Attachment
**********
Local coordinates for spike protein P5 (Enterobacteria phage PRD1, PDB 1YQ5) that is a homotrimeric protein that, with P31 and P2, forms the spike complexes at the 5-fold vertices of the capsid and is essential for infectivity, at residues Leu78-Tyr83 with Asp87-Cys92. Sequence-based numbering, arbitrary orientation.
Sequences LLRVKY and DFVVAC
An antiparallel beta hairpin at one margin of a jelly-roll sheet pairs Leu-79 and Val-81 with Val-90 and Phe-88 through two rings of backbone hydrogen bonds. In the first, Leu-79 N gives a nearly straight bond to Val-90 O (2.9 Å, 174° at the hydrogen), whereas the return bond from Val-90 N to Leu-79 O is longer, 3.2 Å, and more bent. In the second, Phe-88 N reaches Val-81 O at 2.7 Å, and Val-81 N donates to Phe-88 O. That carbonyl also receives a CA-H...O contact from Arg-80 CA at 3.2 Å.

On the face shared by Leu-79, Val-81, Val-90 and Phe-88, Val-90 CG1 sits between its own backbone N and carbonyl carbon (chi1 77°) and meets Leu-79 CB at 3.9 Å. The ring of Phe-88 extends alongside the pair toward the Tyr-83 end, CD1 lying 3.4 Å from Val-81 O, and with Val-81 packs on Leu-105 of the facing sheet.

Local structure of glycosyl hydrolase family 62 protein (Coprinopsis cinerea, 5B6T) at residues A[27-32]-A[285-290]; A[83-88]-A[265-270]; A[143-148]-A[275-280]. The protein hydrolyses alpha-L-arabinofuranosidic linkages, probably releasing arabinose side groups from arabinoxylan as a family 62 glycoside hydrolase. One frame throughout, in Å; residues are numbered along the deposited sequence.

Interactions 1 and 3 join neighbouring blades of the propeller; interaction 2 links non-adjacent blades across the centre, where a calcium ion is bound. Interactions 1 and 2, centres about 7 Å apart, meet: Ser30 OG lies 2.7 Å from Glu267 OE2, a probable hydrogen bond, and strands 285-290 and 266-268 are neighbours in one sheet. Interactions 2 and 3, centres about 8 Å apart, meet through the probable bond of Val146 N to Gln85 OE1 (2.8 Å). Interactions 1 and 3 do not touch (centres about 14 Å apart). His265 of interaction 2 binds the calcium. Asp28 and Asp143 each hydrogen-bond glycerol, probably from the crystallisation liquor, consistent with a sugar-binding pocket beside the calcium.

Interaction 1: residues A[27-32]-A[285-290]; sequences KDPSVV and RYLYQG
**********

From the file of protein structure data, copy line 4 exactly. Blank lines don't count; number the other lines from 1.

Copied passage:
On the face shared by Leu-79, Val-81, Val-90 and Phe-88, Val-90 CG1 sits between its own backbone N and carbonyl carbon (chi1 77°) and meets Leu-79 CB at 3.9 Å. The ring of Phe-88 extends alongside the pair toward the Tyr-83 end, CD1 lying 3.4 Å from Val-81 O, and with Val-81 packs on Leu-105 of the facing sheet.